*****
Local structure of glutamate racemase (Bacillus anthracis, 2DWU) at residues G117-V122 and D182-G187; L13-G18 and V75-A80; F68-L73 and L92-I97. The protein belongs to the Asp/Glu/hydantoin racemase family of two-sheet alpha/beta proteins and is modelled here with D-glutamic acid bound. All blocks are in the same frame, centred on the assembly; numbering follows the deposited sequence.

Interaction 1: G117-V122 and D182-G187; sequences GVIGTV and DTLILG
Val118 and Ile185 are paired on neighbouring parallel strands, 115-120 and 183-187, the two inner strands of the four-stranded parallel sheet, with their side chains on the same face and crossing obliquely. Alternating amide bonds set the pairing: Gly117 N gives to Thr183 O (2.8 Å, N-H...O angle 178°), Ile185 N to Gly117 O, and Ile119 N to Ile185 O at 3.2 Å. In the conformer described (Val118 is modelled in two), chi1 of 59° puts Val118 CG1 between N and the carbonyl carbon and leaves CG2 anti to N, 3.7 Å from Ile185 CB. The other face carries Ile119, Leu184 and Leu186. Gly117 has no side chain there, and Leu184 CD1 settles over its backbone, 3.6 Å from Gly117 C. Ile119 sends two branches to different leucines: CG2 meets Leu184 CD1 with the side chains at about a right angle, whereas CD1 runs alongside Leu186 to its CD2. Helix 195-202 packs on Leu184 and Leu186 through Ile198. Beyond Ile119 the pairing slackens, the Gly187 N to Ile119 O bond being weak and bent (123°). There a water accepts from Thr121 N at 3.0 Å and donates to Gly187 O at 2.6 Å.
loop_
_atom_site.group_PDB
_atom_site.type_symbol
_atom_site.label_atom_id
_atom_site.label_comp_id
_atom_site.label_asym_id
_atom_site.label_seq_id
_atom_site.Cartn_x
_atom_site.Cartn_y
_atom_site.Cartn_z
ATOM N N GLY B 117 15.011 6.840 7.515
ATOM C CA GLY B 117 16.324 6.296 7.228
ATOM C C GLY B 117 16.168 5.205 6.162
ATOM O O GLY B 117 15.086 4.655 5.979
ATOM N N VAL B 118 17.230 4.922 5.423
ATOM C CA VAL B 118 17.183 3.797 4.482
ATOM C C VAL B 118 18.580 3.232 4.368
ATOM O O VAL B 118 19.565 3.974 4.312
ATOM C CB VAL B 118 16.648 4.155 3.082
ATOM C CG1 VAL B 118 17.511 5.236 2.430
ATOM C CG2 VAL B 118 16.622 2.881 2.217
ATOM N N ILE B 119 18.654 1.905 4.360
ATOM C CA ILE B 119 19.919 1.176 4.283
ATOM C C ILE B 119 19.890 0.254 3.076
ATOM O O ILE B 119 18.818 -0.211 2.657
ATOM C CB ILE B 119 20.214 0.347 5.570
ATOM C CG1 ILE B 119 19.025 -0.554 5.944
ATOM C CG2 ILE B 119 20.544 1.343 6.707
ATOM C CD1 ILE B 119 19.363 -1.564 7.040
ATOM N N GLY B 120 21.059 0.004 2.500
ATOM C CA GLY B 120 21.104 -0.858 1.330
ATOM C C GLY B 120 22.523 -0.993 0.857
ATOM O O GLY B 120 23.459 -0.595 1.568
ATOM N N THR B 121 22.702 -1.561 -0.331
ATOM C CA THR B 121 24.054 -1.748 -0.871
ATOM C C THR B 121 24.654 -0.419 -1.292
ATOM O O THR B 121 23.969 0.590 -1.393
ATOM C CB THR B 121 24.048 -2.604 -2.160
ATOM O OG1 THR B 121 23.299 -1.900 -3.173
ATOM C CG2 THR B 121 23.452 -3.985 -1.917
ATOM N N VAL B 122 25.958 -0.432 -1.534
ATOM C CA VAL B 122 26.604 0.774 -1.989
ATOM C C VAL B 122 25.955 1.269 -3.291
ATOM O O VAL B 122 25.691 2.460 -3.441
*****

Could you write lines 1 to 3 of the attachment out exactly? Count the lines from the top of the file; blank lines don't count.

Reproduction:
Local structure of glutamate racemase (Bacillus anthracis, 2DWU) at residues G117-V122 and D182-G187; L13-G18 and V75-A80; F68-L73 and L92-I97. The protein belongs to the Asp/Glu/hydantoin racemase family of two-sheet alpha/beta proteins and is modelled here with D-glutamic acid bound. All blocks are in the same frame, centred on the assembly; numbering follows the deposited sequence.

Interaction 1: G117-V122 and D182-G187; sequences GVIGTV and DTLILG
Val118 and Ile185 are paired on neighbouring parallel strands, 115-120 and 183-187, the two inner strands of the four-stranded parallel sheet, with their side chains on the same face and crossing obliquely. Alternating amide bonds set the pairing: Gly117 N gives to Thr183 O (2.8 Å, N-H...O angle 178°), Ile185 N to Gly117 O, and Ile119 N to Ile185 O at 3.2 Å. In the conformer described (Val118 is modelled in two), chi1 of 59° puts Val118 CG1 between N and the carbonyl carbon and leaves CG2 anti to N, 3.7 Å from Ile185 CB. The other face carries Ile119, Leu184 and Leu186. Gly117 has no side chain there, and Leu184 CD1 settles over its backbone, 3.6 Å from Gly117 C. Ile119 sends two branches to different leucines: CG2 meets Leu184 CD1 with the side chains at about a right angle, whereas CD1 runs alongside Leu186 to its CD2. Helix 195-202 packs on Leu184 and Leu186 through Ile198. Beyond Ile119 the pairing slackens, the Gly187 N to Ile119 O bond being weak and bent (123°). There a water accepts from Thr121 N at 3.0 Å and donates to Gly187 O at 2.6 Å.